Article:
Scenario: Let's go over replays briefly. These occur when the number of monsters on an opponent's field changes after an attack is declared; perhaps your opponent triggers Ebon Illusion Magician's banish effect when their Dragonpulse Magician attacks. Thus, they banish a monster you control, replay occurs, and they have the option to cancel the attack or proceed with it, whether on the same monster or another, or even make a direct attack if you're now open. But you have the infamous Mirror Force trap set, which triggers when an attack is declared. Can you activate it now, at the replayed attack?
Ruling: No, you missed your timing. Replayed attacks don't count as declaring attacks; that only happens at the initial blow. However, at that point, you could have used Mirror Force. It wouldn't have stopped Ebon Illusion's banishing effect, but it would have resolved first and destroyed all opposing attack position monsters. Pay careful attention the wording of your cards (especially traps) to make sure you don't miss their activation window.
9. Can Monsters Whose Attacks Are Postponed Wait Until Later to Attack?
Scenario: This time, you're the one in control of Ebon Illusion and Dark Magician, attacking with Dark and triggering Ebon's effect to banish an opponent's monster. Replay occurs because the number of opposing monsters has changed. But can you cancel your attack, have Ebon Illusion attack, and then attack with Dragonpulse?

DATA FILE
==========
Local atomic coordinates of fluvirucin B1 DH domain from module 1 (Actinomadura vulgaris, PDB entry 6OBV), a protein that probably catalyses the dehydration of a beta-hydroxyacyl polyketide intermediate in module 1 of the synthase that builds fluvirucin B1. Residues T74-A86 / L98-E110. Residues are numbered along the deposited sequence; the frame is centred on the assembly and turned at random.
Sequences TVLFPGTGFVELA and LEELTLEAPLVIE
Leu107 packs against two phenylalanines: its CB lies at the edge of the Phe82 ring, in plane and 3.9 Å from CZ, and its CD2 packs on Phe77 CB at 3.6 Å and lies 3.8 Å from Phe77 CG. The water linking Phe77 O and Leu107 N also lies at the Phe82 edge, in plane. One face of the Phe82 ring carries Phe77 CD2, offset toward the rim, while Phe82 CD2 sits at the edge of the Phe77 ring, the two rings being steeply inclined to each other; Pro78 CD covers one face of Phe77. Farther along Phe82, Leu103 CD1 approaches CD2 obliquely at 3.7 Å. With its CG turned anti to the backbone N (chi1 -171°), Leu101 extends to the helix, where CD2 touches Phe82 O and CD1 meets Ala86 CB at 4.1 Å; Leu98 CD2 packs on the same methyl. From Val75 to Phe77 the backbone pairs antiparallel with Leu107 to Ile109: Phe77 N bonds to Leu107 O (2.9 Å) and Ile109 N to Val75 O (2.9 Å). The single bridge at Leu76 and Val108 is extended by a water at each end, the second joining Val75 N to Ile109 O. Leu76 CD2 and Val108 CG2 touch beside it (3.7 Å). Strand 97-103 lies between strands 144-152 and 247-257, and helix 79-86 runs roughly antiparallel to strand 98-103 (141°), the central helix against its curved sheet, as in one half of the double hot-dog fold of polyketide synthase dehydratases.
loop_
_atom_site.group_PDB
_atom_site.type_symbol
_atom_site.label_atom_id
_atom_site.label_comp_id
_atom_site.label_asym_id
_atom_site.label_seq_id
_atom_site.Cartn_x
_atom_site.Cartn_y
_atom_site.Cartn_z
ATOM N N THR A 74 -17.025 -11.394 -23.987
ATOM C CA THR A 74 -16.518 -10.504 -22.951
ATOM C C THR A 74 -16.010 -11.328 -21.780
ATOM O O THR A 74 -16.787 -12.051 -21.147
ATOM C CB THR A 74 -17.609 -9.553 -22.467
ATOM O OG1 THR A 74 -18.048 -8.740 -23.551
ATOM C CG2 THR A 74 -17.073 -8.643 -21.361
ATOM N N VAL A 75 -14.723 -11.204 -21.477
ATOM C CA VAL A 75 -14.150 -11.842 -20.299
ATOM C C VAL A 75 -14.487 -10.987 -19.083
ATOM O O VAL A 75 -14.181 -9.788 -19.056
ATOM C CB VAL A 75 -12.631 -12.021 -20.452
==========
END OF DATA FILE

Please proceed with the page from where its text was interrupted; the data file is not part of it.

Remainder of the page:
Ruling: Prior to a 2006 ruling, the answer would have been yes, but nowadays it's no. Like we said, replays let you cancel your attack, choose the same target, switch targets, or even attack directly if all opposing monsters are now gone, but the one thing you can't do is switch the order of your attacks. Think carefully about which beasts you have strike first; if something unexpected happens and you cancel your assault, that monster won't be able to attack again for that battle phase.
10. Does Ring of Destruction Cause You to Lose Even If It Would Reduce Both Players' Life Points to 0?
Scenario: You, an intellectual, adjust your monocle and brush off the piece of dust from your vermilion glove (mumsy would be abhorrent!) as you use Ring of Destruction to destroy your opponent's Dark Magician and inflict its ATK (2500) to both players as effect damage. But in your bourgeois haste, you forgot that this would reduce your own life points to 0 as well as your opponent's. Is the game a loss for you?
Ruling: Yes. Normally, if both players' life points fall to 0 simultaneously, the game is indeed a draw. However, updated versions of Ring of Destruction separated its effects, meaning you suffer the life loss first, and your opponent only receives it if you're still alive. This helps defend official tournaments against time-consuming rematches or sudden death games that result from cards that tie the game.